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Flat Nipples, Large, Soft Breasts

Anonymous Mother, Ottawa, Ontario

Jessica had problems with sucking and latching, and compounded with my having flat nipples and very large, soft breasts, I was not successful in nursing her. I tried for eight days; I went to hell and back.

Before I was pregnant I went to my first La Leche League meeting, I was so determined to nurse.

When Jeremy was born, I had the same awkward difficulties with positioning and latching on. It was just impossible. I persevered. Lots of blood, sweat and tears, and no books were of much help. That was the problem. I was trying to follow the book, the correct way to latch and position my baby and it just wasn’t going to work for me. A wonderful League Leader told me to find some way that worked and I did.

I basically needed three hands. I needed to hold my breast, the babies head and hold the baby. I could not just hold him in the crook of my arm and have the other arm free; I needed to hold up my breast.

For positioning I used two pillows consistently for the first eight months. Without them was awful. Lying down worked well. I used the football hold for my right breast, and held my breast always with my left hand. For the left breast, I would slide him over on the pillows, hold his head with my right hand and my breast with my left. His body was being held up by pillows.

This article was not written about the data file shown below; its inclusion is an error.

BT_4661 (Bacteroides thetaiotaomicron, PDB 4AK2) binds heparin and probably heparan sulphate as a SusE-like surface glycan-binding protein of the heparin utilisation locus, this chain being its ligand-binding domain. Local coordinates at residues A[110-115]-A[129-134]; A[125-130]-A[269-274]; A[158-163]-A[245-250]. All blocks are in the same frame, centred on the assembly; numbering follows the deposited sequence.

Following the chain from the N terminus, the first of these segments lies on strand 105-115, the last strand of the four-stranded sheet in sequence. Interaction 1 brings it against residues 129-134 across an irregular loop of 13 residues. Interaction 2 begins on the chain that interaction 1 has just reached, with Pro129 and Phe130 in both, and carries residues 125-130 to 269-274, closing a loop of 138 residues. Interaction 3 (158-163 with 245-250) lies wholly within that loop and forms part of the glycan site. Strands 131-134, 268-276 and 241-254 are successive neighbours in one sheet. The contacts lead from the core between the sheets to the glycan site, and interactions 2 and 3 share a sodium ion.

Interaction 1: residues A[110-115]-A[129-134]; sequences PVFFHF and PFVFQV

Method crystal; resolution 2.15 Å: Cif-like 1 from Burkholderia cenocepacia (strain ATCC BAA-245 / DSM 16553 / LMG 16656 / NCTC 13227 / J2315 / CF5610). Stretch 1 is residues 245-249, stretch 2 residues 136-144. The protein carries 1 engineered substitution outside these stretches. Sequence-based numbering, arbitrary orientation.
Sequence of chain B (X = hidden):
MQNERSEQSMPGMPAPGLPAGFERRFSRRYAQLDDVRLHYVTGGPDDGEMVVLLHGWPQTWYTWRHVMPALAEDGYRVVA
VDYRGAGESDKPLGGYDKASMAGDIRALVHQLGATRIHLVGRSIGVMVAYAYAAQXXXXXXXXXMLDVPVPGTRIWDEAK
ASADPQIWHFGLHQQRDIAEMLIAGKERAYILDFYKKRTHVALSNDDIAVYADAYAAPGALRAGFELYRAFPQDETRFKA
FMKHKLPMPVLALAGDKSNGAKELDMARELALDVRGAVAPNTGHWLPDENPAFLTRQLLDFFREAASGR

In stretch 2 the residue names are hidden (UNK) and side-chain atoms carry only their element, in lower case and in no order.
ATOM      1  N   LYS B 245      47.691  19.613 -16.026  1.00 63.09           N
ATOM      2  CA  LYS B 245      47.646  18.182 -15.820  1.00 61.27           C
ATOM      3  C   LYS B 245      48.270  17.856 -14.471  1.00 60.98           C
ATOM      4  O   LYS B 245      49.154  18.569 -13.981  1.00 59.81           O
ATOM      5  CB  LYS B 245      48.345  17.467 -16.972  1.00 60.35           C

Because my nipples weren’t “perky”, I had to hold up my breast and kind of turn my nipples upward, and “sandwich” the nipple, and put as much of my breast into my mouth, as I could. It wasn’t the “correct” way to nurse, but sometimes you have to be unconventional.

Before I discovered our successful way to nurse, My nipples had become a mess. They were festering wounds; they would get a “bead” of skin, and it would fall off in chunks. I tried air, sun, breastmilk, antibiotic cream because there was pus, and the thing that finally worked was a combination of improving the latch and warm sea salt water.

I have huge areola, the brown part around the nipple. I couldn’t possibly put all that in my babe’s mouth. My League Leader pointed out that all women are built differently and that guide wouldn’t be appropriate for me to try to follow.

I am grateful to La Leche League and I am so proud of myself for persevering, with basically no support from family, friends who didn’t nurse and even from friends who did nurse but had no difficulties.

Jeremy nursed for almost two years, without problems after the first six weeks. I look forward to having another child; I know I can overcome anything now.

Not nursing my first born did something to my self esteem; I found the courage to fight, and that was half the battle.

 

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Greg Cryns
The Compleat Mother Magazine
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